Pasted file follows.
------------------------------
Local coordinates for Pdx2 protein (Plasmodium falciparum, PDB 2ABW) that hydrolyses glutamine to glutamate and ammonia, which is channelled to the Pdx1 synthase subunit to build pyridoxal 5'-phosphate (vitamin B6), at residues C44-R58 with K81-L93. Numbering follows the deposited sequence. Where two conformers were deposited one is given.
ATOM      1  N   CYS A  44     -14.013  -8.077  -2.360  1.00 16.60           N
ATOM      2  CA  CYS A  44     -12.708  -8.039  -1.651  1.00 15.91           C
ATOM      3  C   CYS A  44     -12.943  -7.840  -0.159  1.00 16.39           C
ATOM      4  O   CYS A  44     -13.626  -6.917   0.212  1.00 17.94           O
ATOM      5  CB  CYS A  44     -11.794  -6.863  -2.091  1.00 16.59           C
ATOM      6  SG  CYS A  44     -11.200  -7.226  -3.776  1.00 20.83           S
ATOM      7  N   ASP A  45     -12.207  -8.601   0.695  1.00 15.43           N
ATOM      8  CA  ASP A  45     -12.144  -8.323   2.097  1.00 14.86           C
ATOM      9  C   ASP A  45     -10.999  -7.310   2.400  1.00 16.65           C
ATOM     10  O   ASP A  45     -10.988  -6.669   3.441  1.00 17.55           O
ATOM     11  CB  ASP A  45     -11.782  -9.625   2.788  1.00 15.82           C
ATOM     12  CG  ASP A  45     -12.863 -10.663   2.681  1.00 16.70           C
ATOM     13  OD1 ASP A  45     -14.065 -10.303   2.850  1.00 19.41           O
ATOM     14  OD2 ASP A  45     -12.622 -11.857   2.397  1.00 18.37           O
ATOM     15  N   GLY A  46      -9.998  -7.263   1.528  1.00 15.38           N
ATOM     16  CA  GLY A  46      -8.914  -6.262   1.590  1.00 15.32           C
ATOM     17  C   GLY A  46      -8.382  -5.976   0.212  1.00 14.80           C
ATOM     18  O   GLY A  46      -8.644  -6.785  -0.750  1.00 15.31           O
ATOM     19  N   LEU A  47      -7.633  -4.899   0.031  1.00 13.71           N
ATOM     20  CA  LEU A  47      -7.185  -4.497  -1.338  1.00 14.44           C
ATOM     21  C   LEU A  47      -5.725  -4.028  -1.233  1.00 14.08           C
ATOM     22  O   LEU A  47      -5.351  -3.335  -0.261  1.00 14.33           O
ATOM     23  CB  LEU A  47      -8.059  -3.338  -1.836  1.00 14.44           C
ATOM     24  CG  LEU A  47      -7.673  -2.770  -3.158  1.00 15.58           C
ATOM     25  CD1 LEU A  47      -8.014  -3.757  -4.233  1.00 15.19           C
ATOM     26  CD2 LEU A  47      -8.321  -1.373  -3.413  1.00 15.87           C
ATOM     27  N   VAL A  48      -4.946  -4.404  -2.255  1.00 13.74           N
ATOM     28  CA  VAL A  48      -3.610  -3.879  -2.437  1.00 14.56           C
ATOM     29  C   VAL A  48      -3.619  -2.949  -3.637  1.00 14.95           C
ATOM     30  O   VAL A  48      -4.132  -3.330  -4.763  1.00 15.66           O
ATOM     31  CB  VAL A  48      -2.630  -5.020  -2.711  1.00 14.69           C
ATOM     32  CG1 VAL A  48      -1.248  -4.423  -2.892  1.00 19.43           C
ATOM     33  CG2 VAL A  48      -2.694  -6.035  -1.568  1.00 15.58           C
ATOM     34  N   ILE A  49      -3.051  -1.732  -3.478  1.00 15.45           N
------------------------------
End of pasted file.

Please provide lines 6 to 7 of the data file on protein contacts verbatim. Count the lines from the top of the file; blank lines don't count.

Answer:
ATOM      5  CB  CYS A  44     -11.794  -6.863  -2.091  1.00 16.59           C
ATOM      6  SG  CYS A  44     -11.200  -7.226  -3.776  1.00 20.83           S